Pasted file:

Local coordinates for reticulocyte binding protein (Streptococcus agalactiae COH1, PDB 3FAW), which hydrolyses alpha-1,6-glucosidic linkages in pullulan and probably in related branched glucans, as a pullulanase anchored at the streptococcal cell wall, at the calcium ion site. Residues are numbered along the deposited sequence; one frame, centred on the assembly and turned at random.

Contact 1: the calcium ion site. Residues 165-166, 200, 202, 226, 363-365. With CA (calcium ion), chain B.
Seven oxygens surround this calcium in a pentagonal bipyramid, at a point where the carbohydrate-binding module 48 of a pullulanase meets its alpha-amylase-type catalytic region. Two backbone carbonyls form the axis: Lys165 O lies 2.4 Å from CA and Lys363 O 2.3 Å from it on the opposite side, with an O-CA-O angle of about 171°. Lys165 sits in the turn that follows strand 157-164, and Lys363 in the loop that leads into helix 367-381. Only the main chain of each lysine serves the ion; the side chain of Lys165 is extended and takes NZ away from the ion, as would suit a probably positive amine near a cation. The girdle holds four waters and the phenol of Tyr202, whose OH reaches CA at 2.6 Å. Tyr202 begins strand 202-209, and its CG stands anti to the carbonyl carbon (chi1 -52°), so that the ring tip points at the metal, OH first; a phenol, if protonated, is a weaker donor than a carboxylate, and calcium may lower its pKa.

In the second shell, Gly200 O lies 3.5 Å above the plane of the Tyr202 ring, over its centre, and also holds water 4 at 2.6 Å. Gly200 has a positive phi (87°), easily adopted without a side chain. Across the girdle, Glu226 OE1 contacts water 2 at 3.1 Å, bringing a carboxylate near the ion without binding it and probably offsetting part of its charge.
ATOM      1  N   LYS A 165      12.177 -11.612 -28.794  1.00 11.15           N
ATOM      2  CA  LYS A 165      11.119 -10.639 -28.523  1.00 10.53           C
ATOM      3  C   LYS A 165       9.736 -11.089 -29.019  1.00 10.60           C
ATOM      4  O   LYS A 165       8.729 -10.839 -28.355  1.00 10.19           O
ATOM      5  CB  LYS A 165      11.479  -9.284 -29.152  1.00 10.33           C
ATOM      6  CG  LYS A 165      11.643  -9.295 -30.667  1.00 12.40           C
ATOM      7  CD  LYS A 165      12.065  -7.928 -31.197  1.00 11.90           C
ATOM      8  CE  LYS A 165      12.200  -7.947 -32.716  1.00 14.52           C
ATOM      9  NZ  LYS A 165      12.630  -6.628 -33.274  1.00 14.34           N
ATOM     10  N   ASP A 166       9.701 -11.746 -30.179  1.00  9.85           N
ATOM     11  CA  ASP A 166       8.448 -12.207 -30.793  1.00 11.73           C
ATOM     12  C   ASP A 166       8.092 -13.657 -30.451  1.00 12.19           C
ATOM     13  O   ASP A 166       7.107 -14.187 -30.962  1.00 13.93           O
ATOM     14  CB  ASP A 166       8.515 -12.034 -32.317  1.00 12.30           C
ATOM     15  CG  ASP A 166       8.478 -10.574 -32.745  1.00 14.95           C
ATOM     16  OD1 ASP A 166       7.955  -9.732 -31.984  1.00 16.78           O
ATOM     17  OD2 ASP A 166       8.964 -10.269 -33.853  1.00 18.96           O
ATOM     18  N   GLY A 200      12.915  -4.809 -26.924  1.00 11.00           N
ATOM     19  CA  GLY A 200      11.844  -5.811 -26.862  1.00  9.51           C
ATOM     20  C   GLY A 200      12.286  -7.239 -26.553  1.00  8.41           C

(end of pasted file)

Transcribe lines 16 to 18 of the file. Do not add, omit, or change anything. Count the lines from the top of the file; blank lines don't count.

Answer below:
ATOM     12  C   ASP A 166       8.092 -13.657 -30.451  1.00 12.19           C
ATOM     13  O   ASP A 166       7.107 -14.187 -30.962  1.00 13.93           O
ATOM     14  CB  ASP A 166       8.515 -12.034 -32.317  1.00 12.30           C